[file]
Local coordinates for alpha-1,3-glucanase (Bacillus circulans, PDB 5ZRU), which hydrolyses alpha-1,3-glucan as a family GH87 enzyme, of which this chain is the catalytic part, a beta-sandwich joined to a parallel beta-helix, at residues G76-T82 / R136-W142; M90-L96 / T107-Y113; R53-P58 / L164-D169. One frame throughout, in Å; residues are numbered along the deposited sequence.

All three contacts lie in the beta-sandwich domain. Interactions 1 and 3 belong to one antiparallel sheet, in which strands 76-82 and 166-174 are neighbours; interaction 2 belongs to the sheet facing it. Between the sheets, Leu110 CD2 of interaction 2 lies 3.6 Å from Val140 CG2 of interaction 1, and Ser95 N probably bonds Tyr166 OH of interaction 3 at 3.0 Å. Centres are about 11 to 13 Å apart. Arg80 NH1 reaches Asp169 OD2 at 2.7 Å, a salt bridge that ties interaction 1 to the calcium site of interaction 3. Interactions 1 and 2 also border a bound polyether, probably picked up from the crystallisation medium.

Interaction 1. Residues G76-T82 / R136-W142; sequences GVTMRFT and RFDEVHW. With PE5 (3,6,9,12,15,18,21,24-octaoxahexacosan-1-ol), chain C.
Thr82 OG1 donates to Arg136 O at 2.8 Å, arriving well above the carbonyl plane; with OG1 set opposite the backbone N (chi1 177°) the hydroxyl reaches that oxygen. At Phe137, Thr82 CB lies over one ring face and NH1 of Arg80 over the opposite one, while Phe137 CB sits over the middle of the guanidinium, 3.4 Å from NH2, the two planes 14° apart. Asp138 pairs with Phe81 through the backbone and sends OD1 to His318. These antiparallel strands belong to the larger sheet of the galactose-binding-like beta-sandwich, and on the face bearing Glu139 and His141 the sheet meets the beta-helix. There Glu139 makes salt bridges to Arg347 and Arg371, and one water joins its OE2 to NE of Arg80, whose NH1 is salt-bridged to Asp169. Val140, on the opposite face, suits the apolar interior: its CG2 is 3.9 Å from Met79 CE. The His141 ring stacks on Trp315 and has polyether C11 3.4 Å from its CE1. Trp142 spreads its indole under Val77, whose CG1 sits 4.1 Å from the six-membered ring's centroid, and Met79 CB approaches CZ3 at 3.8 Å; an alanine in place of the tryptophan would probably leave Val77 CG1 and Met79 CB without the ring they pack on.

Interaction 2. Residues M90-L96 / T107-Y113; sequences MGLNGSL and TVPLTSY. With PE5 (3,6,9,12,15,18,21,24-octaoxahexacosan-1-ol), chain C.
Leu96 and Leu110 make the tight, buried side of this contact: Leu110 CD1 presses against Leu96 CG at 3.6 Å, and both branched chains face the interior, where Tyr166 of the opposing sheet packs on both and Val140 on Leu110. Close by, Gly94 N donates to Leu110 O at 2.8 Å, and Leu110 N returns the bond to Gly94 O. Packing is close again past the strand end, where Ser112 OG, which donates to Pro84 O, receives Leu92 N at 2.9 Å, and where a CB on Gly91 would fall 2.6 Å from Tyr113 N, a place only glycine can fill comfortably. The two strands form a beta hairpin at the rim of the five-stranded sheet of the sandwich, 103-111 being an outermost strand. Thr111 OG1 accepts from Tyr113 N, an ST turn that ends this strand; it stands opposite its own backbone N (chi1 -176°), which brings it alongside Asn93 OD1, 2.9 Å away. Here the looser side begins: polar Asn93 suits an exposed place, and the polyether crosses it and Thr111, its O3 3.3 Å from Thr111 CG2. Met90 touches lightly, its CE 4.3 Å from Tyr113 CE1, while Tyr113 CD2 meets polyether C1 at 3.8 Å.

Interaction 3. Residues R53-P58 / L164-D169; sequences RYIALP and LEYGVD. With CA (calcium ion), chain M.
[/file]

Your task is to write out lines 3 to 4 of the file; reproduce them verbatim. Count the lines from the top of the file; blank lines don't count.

Interaction 1. Residues G76-T82 / R136-W142; sequences GVTMRFT and RFDEVHW. With PE5 (3,6,9,12,15,18,21,24-octaoxahexacosan-1-ol), chain C.
Thr82 OG1 donates to Arg136 O at 2.8 Å, arriving well above the carbonyl plane; with OG1 set opposite the backbone N (chi1 177°) the hydroxyl reaches that oxygen. At Phe137, Thr82 CB lies over one ring face and NH1 of Arg80 over the opposite one, while Phe137 CB sits over the middle of the guanidinium, 3.4 Å from NH2, the two planes 14° apart. Asp138 pairs with Phe81 through the backbone and sends OD1 to His318. These antiparallel strands belong to the larger sheet of the galactose-binding-like beta-sandwich, and on the face bearing Glu139 and His141 the sheet meets the beta-helix. There Glu139 makes salt bridges to Arg347 and Arg371, and one water joins its OE2 to NE of Arg80, whose NH1 is salt-bridged to Asp169. Val140, on the opposite face, suits the apolar interior: its CG2 is 3.9 Å from Met79 CE. The His141 ring stacks on Trp315 and has polyether C11 3.4 Å from its CE1. Trp142 spreads its indole under Val77, whose CG1 sits 4.1 Å from the six-membered ring's centroid, and Met79 CB approaches CZ3 at 3.8 Å; an alanine in place of the tryptophan would probably leave Val77 CG1 and Met79 CB without the ring they pack on.